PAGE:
Don’t get me wrong, I get that there are different ways of doing things. Different denominations appeal to different people. I have no issue with that. What I take issue with is the fact that these people don’t see the need to work together, to speak with one voice.

The city is filled with people who have been exposed to and hurt by the local church. Instead of effectively working together toward a common goal, one church spurns another, creating more animosity than converts. How can God be glorified in that?

I long for the day when the Mennonite church can approach the Catholic church and join with the non-denominational church and they can all work together to proclaim the only message we’ve been called to proclaim:

For this is how God loved the world: He gave his one and only Son, so that everyone who believe in him will not perish but have eternal life.

John 3:16 (NLT)

I leave you with a prayer from Paul.

So I pray that God, who gives you hope, will keep you happy and full of peace as you believe in him. May you overflow with hope through the power of the Holy Spirit.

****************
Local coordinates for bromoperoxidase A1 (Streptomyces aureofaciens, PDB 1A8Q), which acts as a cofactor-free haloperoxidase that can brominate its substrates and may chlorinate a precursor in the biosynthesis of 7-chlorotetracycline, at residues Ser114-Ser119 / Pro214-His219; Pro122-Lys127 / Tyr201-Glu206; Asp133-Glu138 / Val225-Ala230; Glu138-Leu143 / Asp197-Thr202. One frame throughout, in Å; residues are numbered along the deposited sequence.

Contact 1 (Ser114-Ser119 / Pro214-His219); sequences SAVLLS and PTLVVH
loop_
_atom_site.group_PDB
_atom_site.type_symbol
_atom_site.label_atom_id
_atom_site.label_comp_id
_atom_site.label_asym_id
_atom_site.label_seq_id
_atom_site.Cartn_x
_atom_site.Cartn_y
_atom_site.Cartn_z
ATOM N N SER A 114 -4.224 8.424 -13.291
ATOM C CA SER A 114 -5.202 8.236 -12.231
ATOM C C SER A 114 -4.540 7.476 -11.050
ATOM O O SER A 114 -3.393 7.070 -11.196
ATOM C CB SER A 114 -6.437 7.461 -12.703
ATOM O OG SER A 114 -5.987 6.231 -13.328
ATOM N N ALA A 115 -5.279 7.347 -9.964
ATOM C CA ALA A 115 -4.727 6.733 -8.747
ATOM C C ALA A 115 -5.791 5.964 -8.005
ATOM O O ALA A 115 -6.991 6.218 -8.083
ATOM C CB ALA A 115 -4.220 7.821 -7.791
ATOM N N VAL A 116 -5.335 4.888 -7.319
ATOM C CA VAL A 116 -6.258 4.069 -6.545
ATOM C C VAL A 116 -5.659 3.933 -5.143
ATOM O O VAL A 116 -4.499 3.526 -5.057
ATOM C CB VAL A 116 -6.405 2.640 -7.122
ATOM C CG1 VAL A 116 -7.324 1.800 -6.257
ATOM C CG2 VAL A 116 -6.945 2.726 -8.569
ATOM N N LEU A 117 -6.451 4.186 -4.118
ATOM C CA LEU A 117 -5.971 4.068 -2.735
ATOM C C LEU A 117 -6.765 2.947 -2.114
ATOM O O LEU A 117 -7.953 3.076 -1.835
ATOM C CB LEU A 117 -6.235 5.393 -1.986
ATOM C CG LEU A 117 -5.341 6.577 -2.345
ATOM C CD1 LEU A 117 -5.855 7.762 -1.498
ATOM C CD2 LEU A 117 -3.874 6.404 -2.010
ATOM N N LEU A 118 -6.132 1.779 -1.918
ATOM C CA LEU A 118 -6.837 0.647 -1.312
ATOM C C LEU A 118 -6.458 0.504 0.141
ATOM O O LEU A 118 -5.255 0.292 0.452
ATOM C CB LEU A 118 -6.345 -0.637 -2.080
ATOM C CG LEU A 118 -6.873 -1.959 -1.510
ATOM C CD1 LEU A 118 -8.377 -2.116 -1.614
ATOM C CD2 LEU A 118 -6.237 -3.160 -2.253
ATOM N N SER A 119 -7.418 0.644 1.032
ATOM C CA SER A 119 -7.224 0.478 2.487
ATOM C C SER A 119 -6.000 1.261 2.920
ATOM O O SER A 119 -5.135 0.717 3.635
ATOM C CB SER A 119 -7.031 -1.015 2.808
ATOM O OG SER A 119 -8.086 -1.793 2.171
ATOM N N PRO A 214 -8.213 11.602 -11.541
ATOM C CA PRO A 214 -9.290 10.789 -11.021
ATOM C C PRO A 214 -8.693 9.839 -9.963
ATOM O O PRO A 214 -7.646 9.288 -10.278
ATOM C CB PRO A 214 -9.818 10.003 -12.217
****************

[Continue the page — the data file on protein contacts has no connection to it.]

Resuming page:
Romans 15:13 (NLT)

Daily Bible reading: Psalm 105-106, Romans 15:1-20

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Daily Bible Reading

Proclaim

I have a difficult time watching or reading the news these days. Gone are the days of unbiased news reports and, just as George Orwell predicted when he wrote his book 1984 (in 1949), everything we do and say is under scrutiny. Social justice warriors demand that everyone fall into line with their opinions and the Church has become one of their largest targets. Much to the dismay of Christians around the globe, there are many churches that have given in to these ludicrous demands. They are allowing the world to change their way of thinking in hopes that they can change the world’s way of thinking. That’s now how this works.